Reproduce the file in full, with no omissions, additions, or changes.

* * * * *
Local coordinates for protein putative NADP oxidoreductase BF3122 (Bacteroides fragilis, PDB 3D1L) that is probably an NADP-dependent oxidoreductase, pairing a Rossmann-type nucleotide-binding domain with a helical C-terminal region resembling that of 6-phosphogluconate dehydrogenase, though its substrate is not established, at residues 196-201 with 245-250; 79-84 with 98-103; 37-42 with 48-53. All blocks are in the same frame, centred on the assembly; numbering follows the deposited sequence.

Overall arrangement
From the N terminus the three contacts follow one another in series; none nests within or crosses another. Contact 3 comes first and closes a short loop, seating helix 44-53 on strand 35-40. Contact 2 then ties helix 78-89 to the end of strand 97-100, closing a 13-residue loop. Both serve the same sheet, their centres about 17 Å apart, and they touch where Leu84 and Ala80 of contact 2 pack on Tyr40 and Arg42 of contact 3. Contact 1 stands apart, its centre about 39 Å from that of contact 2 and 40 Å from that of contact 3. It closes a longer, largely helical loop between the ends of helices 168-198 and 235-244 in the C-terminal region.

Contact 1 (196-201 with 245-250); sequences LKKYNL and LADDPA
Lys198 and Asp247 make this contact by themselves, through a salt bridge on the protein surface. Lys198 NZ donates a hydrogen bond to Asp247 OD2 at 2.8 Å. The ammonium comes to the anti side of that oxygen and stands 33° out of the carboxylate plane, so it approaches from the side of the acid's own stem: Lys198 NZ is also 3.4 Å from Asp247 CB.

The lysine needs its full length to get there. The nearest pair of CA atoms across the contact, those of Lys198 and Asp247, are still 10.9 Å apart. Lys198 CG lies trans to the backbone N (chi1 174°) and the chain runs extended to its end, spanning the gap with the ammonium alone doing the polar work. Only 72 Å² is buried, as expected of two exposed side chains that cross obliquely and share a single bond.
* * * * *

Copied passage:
Local coordinates for protein putative NADP oxidoreductase BF3122 (Bacteroides fragilis, PDB 3D1L) that is probably an NADP-dependent oxidoreductase, pairing a Rossmann-type nucleotide-binding domain with a helical C-terminal region resembling that of 6-phosphogluconate dehydrogenase, though its substrate is not established, at residues 196-201 with 245-250; 79-84 with 98-103; 37-42 with 48-53. All blocks are in the same frame, centred on the assembly; numbering follows the deposited sequence.

Overall arrangement
From the N terminus the three contacts follow one another in series; none nests within or crosses another. Contact 3 comes first and closes a short loop, seating helix 44-53 on strand 35-40. Contact 2 then ties helix 78-89 to the end of strand 97-100, closing a 13-residue loop. Both serve the same sheet, their centres about 17 Å apart, and they touch where Leu84 and Ala80 of contact 2 pack on Tyr40 and Arg42 of contact 3. Contact 1 stands apart, its centre about 39 Å from that of contact 2 and 40 Å from that of contact 3. It closes a longer, largely helical loop between the ends of helices 168-198 and 235-244 in the C-terminal region.

Contact 1 (196-201 with 245-250); sequences LKKYNL and LADDPA
Lys198 and Asp247 make this contact by themselves, through a salt bridge on the protein surface. Lys198 NZ donates a hydrogen bond to Asp247 OD2 at 2.8 Å. The ammonium comes to the anti side of that oxygen and stands 33° out of the carboxylate plane, so it approaches from the side of the acid's own stem: Lys198 NZ is also 3.4 Å from Asp247 CB.

The lysine needs its full length to get there. The nearest pair of CA atoms across the contact, those of Lys198 and Asp247, are still 10.9 Å apart. Lys198 CG lies trans to the backbone N (chi1 174°) and the chain runs extended to its end, spanning the gap with the ammonium alone doing the polar work. Only 72 Å² is buried, as expected of two exposed side chains that cross obliquely and share a single bond.